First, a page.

The Nord Stream Pipeline: Media and Importance

Matthew P. Daley

For nearly a full week in February, much of the American population was busy hyperventilating over images of a Chinese surveillance balloon (CB) transiting the lower 48 while collecting intelligence.  A great deal of ink and airtime was devoted to the subject which, at the time, was novel and curious but without great import.   Admittedly, the CB gathered different types of intelligence, some of which may not have lent themselves to satellite collection.  At a minimum, the Chinese learned that our radars were not tuned to detect that type of intrusion, a situation that reportedly has since been corrected.  But it is unlikely that much of significance was gained Beijing and certainly compared to the full panoply of intelligence collection modalities, the CB amounted to precious little.  The main impact was political: the Administration was embarrassed, but after the shootdown, the issue had a very short half-life despite a week of concentrated media attention.

By contrast, in early February Sy Hersh, a well known and controversial journalist, published on a story that asserts the United States conducted a secret operation that destroyed three of the four Nord Stream gas pipelines.  The denials from various parts of the Administration were swift and unequivocal.  If true, the attack would mark the most dramatic and effectual US action to change political dynamics in Europe in recent memory.  (If not true, Hersh’s tale contains all the makings of a blockbuster Hollywood production.)  Nonetheless, the story had very short legs and more than a few folks who regard themselves as well informed were unaware of it.

Much of the commentary that did appear centered on Hersh himself.  Hersh has won a few awards for journalism, including the Pulitzer Prize, several George Polk awards and a couple National Magazine Awards as well as the National Book Critics Awards.  Hersh broke the story of the My Lai massacre, the secret bombing in Cambodia and its cover up, and the CIA’s recovery of a sunken Soviet submarine in 1974.  Several his stories prompted criticism and even lawsuits.  Hersh was skeptical of the Bush 43 Administration’s assertions that Saddam Hussein’s purported possession of weapons of mass destruction justified going to war and later broke the story of torture at the Abu Ghraib prison.  As time went on, criticism of Hersh for “sloppy” journalism and reliance on anonymous sources grew.  Some suggested that Hersh had been manipulated by sources to change an unpleasant narrative.  The reaction to his reporting on the killing of Osama Bin Laden is telling.  For more detail on Hersh and the criticisms he prompted, refer to Wikipedia.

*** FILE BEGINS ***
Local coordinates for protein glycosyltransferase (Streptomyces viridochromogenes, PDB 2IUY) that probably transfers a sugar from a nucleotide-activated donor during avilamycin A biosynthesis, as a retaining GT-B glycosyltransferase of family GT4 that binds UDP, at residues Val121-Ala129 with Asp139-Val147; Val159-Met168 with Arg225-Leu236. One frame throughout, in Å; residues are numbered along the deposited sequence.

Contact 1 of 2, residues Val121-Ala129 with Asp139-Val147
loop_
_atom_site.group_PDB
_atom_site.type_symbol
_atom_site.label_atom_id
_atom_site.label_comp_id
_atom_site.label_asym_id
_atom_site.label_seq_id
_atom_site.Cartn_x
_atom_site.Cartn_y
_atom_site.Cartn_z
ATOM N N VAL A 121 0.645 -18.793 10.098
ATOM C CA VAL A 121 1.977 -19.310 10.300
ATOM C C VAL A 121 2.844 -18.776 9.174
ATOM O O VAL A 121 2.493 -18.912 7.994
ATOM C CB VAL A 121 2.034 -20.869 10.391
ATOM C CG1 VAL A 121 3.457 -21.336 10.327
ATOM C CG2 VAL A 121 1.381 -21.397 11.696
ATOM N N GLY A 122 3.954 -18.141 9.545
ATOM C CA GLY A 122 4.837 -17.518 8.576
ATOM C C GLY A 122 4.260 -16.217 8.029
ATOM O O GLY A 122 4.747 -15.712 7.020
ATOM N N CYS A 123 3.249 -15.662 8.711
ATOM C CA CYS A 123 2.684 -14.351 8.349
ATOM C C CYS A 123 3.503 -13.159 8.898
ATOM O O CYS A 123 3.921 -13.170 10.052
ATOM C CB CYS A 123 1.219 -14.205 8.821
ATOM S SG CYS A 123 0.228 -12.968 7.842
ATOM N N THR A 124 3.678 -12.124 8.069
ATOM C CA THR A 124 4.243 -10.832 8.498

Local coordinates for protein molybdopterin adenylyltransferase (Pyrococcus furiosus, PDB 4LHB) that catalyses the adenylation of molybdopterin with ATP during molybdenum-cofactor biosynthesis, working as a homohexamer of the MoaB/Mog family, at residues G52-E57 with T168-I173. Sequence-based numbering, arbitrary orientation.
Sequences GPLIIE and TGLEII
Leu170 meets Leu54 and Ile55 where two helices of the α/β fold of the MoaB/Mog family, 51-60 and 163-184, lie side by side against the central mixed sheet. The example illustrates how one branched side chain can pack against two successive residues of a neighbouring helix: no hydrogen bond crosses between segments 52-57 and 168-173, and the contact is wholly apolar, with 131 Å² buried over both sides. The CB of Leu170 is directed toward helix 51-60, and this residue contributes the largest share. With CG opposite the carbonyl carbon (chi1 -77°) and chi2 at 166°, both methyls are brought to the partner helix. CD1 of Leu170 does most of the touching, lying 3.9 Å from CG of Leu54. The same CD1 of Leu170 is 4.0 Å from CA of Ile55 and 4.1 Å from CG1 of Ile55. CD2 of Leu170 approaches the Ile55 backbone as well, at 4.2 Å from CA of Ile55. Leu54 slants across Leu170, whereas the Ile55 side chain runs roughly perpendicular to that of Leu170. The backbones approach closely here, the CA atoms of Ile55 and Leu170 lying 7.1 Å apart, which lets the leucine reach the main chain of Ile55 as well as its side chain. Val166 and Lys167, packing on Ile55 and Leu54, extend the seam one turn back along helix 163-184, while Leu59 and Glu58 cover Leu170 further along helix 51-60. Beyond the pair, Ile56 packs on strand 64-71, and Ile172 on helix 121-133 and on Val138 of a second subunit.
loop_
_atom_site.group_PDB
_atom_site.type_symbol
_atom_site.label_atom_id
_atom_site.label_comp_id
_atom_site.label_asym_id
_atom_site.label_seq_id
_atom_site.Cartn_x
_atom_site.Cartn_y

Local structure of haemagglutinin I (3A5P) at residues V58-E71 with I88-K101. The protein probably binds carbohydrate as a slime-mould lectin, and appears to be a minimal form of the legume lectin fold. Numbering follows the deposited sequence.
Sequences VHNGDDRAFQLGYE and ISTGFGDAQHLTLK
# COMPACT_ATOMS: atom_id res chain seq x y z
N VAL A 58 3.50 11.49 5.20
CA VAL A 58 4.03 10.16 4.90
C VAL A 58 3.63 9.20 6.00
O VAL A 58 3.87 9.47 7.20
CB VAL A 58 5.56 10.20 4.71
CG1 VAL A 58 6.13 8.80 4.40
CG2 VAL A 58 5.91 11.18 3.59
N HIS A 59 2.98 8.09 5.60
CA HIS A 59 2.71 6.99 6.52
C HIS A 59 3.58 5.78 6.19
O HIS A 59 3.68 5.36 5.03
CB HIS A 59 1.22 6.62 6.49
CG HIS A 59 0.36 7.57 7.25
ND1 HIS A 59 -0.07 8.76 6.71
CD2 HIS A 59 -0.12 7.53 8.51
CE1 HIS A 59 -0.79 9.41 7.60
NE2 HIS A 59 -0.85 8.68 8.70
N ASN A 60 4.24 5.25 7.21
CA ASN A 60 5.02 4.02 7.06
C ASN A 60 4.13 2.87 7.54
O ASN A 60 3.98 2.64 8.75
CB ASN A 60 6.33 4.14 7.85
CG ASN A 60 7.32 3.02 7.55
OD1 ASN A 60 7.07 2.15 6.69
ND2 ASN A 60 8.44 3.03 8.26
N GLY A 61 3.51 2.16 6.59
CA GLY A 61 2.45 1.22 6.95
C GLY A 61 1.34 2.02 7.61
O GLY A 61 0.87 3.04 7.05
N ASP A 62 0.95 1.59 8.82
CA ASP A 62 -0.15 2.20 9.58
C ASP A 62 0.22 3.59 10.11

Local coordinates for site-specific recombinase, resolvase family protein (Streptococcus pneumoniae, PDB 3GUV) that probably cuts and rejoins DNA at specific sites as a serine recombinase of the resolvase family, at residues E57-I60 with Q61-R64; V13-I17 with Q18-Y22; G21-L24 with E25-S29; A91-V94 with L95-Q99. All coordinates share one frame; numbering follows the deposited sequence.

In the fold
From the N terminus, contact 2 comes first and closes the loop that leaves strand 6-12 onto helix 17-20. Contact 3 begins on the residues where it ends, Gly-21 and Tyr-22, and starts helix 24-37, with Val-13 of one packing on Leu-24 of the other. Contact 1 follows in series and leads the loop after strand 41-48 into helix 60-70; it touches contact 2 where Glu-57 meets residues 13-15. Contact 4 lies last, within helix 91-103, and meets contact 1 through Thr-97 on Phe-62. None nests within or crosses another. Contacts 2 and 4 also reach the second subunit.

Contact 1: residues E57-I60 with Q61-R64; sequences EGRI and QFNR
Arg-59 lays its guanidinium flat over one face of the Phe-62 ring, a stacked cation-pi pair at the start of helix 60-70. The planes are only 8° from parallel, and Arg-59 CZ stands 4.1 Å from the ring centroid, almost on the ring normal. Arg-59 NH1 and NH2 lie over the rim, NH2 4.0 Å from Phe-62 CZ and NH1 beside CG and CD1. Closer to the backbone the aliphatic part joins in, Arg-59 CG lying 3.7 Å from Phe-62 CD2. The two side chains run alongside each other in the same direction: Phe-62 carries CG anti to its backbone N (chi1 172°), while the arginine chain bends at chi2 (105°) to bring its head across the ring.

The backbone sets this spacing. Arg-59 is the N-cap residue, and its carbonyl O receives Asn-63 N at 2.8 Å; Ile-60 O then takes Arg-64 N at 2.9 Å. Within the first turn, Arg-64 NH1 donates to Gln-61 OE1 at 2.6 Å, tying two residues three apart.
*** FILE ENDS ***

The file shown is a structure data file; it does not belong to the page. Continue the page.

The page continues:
But back to the Nord Stream story.  Decades of German foreign policy were invested to draw the Soviet Union and later Russia into closer economic and political relations with Germany.  Nord Stream I and Nord Stream II were the poster children for this policy and the effort generated concern in Washington, including within the Biden Administration, that Germany — as well as to a lesser extent other Western European countries — were becoming dependent on Russian gas.   Rupturing those pipelines would force a redistribution of Russian gas exports and end the direct German dependence on Moscow’s energy resources. This would be a major consideration, especially in the context or the Ukraine war.   

I personally find the purported motivation and rationale that Hersh attributes to the Administration plausible, while judge the reliance on a single source troubling.  Hersh does not indicate what steps he took — if any — to confirm the single source’s tale.  So, I withhold judgment.  But like many who seek more information, I will tune into the Committee for the Republic’s Nord Stream Salon on March 14 at 7:00pm at the National Press Club.  Sy Hersh will appear, and I suspect the Q&A session will be both energetic and informative.  If interested, RSVP

Postscript: Just after this article was posted, a story appeared in the New York Times with the headline “Intelligence Suggests Pro-Ukrainian Group Sabotaged Pipelines, U.S. Officials Say”

Matt Daley adds: This strikes me as a bit of a stretch.  A segment of a government that does not have a Navy carries out a sophisticated operation like blowing three different pipelines in relatively deep water, the surface and subsurface of which are subject to surveillance by several different countries without being detected?  Those guys have big cojones…

Like the Hersh story, this one needs a careful source scrub.  It would not be the first time that the Russians have planted a story and this one would benefit them by creating strains in the West’s alliances.

If one thinks I am skeptical about our own intelligence services, one is correct.

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